On “Forever Your Girl,” Paula Abdul is so damn likable that I find myself not caring whether her character will stick with this guy. It sounds like they’re having a good time together now, like the future is a total abstraction. The “forever” part is meaningless. What matters is that moment, and the song’s sinuous silliness makes it work as a snapshot of that moment.
“Forever Your Girl” is a snapshot of a moment — a time when everyone wanted a piece of the Minneapolis funk zeitgeist. By the late ’80s, you probably couldn’t walk through Minneapolis-St. Paul International Airport without tripping over a pop star, or an aspiring pop star, who was trying to get at least a few drops of Prince’s juice. A few weeks before “Forever Your Girl” reached #1, Fine Young Cannibals held down the top spot with “She Drives Me Crazy,” a song that the group wanted to record with Prince. They didn’t get Prince, but they did get David Z, one of the many gifted producers who were in Prince’s extended orbit. Like Fine Young Cannibals, Paula Abdul flew out to Minneapolis to record “Forever Your Girl.” She accidentally ended up recording with the son of a songwriting legend.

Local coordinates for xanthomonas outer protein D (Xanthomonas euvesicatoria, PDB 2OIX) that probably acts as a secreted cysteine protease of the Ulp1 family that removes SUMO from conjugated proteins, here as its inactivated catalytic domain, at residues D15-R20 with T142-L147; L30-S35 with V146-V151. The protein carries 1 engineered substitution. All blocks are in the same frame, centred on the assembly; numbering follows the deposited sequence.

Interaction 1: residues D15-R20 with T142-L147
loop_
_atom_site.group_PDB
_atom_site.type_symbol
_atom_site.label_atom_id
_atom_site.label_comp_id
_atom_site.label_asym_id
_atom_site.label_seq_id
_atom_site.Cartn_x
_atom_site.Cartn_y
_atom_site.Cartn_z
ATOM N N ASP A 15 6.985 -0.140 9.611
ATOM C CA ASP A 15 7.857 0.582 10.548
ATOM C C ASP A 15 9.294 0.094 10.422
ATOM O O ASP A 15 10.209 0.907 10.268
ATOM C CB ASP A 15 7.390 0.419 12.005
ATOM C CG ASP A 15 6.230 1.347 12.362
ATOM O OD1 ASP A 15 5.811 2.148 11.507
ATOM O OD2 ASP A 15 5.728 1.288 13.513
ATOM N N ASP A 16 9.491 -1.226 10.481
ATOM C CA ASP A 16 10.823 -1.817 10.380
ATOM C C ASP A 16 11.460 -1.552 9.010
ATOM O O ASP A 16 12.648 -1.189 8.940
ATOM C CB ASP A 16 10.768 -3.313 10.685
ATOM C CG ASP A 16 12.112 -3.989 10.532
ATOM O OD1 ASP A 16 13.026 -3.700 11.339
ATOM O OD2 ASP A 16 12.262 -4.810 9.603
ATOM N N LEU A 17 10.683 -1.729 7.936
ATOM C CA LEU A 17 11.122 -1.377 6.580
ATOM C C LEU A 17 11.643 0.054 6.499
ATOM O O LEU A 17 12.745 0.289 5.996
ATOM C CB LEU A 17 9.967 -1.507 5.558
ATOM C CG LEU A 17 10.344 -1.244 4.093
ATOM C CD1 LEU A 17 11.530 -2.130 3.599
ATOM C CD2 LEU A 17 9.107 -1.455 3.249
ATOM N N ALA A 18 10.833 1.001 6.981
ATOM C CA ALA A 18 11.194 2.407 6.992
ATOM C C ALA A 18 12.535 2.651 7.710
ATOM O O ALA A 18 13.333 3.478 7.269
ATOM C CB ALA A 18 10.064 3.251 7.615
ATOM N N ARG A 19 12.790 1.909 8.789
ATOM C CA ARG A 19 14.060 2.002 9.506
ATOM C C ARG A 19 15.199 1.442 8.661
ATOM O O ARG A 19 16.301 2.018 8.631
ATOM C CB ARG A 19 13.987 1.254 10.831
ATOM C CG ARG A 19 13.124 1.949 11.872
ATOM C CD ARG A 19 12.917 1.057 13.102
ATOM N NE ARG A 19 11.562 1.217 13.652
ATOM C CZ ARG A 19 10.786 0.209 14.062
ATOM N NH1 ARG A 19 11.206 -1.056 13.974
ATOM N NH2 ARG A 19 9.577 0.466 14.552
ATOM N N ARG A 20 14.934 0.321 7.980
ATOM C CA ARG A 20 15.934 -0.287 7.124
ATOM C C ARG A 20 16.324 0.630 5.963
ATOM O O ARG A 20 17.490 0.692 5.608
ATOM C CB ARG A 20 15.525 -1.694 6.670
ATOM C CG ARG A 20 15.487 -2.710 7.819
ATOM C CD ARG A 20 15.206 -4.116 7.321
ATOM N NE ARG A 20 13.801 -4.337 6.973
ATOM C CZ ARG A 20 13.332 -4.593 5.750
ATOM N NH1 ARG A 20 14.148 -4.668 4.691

In 1950, Jerry Leiber and Mike Stoller, two Jewish teenagers living in Los Angeles, started writing R&B songs together. Leiber wrote the lyrics, and Stoller wrote the music. Their songs became hits for Black artists like Charles Brown and Big Mama Thornton and the Robins. In 1956, just as he was taking over the world, Elvis Presley recorded “Hound Dog,” a song that Leiber and Stoller had written for Thornton four years earlier. Leiber and Stoller had more early rock ‘n’ roll hits with Presley, and also with singers like the Coasters, the Drifters, and Ben E. King. They moved to New York and essentially established the Brill Building songwriting system.